Market

The Halal market in Asia is booming

10:29 SGT June 12, 2017
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The presence of a global hub will result in a smoother production chain, where the higher processes required such as farming for Halal products will be transparent and standardised.

With the Halal food market continuing to grow worldwide, consumers are now finding it easier to purchase Halal-certified F&B products from various global sources.

In order for food and drinks to be certified Halal, they must adhere to strict Islamic regulations and practices. Strictly forbidden are pork and pork-by products; animals improperly slaughtered; animals that were dead prior to slaughtering; blood and blood by-products; and alcoholic drinks.
According to the US Halal Association (USHA), the total global Muslim population stands at 1.6 billion, or around 25% of the world’s population today. This is expected to double to 50% of the world population by 2050 if current growth rate continues.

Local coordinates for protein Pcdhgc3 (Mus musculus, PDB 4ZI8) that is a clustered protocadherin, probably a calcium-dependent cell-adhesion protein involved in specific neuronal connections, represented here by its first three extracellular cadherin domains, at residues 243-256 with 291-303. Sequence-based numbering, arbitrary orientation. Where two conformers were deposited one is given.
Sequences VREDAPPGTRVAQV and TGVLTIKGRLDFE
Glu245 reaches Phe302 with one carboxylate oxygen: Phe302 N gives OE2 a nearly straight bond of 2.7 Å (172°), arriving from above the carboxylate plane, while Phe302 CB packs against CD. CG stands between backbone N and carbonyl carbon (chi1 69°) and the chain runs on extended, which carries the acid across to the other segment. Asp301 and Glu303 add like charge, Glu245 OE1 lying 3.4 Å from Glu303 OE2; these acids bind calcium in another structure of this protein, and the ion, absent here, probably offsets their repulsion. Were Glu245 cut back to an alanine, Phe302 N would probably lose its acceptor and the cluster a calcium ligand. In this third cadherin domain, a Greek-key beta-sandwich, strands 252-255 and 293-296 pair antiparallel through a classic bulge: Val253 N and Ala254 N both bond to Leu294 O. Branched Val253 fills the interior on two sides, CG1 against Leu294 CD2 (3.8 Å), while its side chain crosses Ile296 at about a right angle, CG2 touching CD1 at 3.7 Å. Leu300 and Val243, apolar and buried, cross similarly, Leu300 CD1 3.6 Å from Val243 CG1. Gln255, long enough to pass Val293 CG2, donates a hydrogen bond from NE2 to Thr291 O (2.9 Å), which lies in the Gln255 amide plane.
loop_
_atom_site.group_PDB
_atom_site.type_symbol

Moreover, the global Shariah-compliant product market generates more than US$2 trillion annually. USHA estimates the global Halal food market itself to be about US$632 billion, or 16% of the global food industry.

Mohamed Hazli Mohamed Hussain, CEO of Malaysia-based Dagang Halal, which operates an online trading portal for Halal-certified food suppliers, tells FoodbizAsia (FBA) that according to its research, it is estimated that global Muslim spending on food and beverages has increased by 10.8%, chalking up to US$1,292 billion in 2013. This number is expected to increase to US$2,537 billion by 2019. Moreover, the potential core for Halal food market, which stood at 17.7% of the global expenditure in 2013, is estimated to rise to 21.2% by 2019.